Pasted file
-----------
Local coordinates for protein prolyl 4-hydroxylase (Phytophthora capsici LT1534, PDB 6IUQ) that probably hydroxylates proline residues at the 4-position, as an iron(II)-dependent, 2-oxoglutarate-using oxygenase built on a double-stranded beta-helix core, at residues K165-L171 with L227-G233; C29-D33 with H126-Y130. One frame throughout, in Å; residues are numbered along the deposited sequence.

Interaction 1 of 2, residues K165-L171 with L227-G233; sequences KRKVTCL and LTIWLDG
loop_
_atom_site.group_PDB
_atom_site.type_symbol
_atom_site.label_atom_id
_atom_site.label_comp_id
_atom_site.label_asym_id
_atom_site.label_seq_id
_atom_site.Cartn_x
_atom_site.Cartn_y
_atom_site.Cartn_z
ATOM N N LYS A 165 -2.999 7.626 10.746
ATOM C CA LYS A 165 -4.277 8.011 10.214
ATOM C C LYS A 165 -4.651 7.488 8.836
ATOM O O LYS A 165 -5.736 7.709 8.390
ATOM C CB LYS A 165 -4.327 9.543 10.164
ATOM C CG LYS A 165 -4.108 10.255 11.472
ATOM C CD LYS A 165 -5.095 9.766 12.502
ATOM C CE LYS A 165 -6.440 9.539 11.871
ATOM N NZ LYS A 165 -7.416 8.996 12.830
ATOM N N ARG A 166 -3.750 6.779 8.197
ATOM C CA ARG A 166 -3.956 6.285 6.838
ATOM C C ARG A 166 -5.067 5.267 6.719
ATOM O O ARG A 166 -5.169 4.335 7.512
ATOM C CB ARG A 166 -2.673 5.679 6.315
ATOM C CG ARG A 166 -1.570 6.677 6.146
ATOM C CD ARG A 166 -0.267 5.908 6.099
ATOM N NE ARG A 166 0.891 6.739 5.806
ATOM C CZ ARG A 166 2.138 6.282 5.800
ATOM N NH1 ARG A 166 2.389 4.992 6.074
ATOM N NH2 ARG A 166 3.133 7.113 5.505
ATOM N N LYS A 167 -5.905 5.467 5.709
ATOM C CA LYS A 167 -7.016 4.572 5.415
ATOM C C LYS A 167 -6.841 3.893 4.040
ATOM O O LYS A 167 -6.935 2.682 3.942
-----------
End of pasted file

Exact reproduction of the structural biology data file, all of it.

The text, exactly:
Local coordinates for protein prolyl 4-hydroxylase (Phytophthora capsici LT1534, PDB 6IUQ) that probably hydroxylates proline residues at the 4-position, as an iron(II)-dependent, 2-oxoglutarate-using oxygenase built on a double-stranded beta-helix core, at residues K165-L171 with L227-G233; C29-D33 with H126-Y130. One frame throughout, in Å; residues are numbered along the deposited sequence.

Interaction 1 of 2, residues K165-L171 with L227-G233; sequences KRKVTCL and LTIWLDG
loop_
_atom_site.group_PDB
_atom_site.type_symbol
_atom_site.label_atom_id
_atom_site.label_comp_id
_atom_site.label_asym_id
_atom_site.label_seq_id
_atom_site.Cartn_x
_atom_site.Cartn_y
_atom_site.Cartn_z
ATOM N N LYS A 165 -2.999 7.626 10.746
ATOM C CA LYS A 165 -4.277 8.011 10.214
ATOM C C LYS A 165 -4.651 7.488 8.836
ATOM O O LYS A 165 -5.736 7.709 8.390
ATOM C CB LYS A 165 -4.327 9.543 10.164
ATOM C CG LYS A 165 -4.108 10.255 11.472
ATOM C CD LYS A 165 -5.095 9.766 12.502
ATOM C CE LYS A 165 -6.440 9.539 11.871
ATOM N NZ LYS A 165 -7.416 8.996 12.830
ATOM N N ARG A 166 -3.750 6.779 8.197
ATOM C CA ARG A 166 -3.956 6.285 6.838
ATOM C C ARG A 166 -5.067 5.267 6.719
ATOM O O ARG A 166 -5.169 4.335 7.512
ATOM C CB ARG A 166 -2.673 5.679 6.315
ATOM C CG ARG A 166 -1.570 6.677 6.146
ATOM C CD ARG A 166 -0.267 5.908 6.099
ATOM N NE ARG A 166 0.891 6.739 5.806
ATOM C CZ ARG A 166 2.138 6.282 5.800
ATOM N NH1 ARG A 166 2.389 4.992 6.074
ATOM N NH2 ARG A 166 3.133 7.113 5.505
ATOM N N LYS A 167 -5.905 5.467 5.709
ATOM C CA LYS A 167 -7.016 4.572 5.415
ATOM C C LYS A 167 -6.841 3.893 4.040
ATOM O O LYS A 167 -6.935 2.682 3.942